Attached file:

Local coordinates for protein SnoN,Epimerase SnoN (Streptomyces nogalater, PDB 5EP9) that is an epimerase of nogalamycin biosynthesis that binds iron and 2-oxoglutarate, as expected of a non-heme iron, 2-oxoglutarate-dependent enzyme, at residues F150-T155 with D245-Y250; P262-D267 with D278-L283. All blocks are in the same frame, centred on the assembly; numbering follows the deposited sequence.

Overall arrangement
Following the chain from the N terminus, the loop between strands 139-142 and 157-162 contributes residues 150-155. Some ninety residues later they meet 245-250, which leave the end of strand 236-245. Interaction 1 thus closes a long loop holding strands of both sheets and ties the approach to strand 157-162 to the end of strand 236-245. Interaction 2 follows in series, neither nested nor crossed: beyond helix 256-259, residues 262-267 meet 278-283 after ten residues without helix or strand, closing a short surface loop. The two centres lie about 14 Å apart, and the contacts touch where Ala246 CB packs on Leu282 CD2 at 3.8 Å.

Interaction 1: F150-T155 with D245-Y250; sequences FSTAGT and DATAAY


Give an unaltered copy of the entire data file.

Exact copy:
Local coordinates for protein SnoN,Epimerase SnoN (Streptomyces nogalater, PDB 5EP9) that is an epimerase of nogalamycin biosynthesis that binds iron and 2-oxoglutarate, as expected of a non-heme iron, 2-oxoglutarate-dependent enzyme, at residues F150-T155 with D245-Y250; P262-D267 with D278-L283. All blocks are in the same frame, centred on the assembly; numbering follows the deposited sequence.

Overall arrangement
Following the chain from the N terminus, the loop between strands 139-142 and 157-162 contributes residues 150-155. Some ninety residues later they meet 245-250, which leave the end of strand 236-245. Interaction 1 thus closes a long loop holding strands of both sheets and ties the approach to strand 157-162 to the end of strand 236-245. Interaction 2 follows in series, neither nested nor crossed: beyond helix 256-259, residues 262-267 meet 278-283 after ten residues without helix or strand, closing a short surface loop. The two centres lie about 14 Å apart, and the contacts touch where Ala246 CB packs on Leu282 CD2 at 3.8 Å.

Interaction 1: F150-T155 with D245-Y250; sequences FSTAGT and DATAAY